`Proper' jobs vanish as new work goes to part-timers

Employment/ New trends
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The Independent Online
FULL-TIME employment in Britain is actually falling, though the trend is masked by the huge growth in part-time work, official government figures have disclosed.

And the number of full-time jobs for men continues to fall faster than for women. Fewer than 10 million men have "proper" jobs, a drop of around five million since the Conservatives regained power in 1979.

In the last three months of 1994, 173,941 new part-time jobs were created, but a total of 74,120 full-time jobs disappeared, according to an analysis of official employment by the University of Durham. The net gain in employment of 99,825 was entirely part-time.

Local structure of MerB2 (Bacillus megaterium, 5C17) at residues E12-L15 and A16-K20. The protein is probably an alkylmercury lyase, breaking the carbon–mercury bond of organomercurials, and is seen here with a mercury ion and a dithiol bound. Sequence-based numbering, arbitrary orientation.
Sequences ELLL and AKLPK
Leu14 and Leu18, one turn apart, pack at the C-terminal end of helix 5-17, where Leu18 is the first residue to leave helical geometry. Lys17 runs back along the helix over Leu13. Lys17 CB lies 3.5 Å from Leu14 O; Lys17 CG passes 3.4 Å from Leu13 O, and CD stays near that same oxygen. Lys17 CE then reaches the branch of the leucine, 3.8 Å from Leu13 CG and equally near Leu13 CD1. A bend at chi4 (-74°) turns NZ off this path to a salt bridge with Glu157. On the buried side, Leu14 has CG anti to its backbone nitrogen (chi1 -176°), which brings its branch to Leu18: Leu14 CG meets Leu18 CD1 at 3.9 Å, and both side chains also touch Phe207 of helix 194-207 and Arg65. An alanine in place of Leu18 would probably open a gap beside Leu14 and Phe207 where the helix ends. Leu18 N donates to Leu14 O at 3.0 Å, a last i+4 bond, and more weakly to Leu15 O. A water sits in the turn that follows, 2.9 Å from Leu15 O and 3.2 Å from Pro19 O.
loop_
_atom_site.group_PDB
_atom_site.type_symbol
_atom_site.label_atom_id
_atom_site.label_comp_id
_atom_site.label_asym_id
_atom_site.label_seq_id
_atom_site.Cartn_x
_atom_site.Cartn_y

John Edmonds, general secretary of the general union GMB, said: "These numbers graphically demonstrate that Kenneth Clarke is right about the absence of the feel-good factor.

"Our economy and credit systems are based on full-time employment and prosperity in the housing market. This move to part-time work, generally in low-paid, insecure sectors is undermining the recovery."

Seasonally adjusted unemployment fell by 27,400 last month, bringing dole queues down to the lowest level for three years. Unemployment now stands at 8.4 per cent.

Of the 21 million people in employment, excluding the self-employed, 9.5 million are men in full-time jobs, with 5.5 million women also in full-time work. The jobs trend is firmly towards a part-time Britain, with women taking the lion's share of new employment.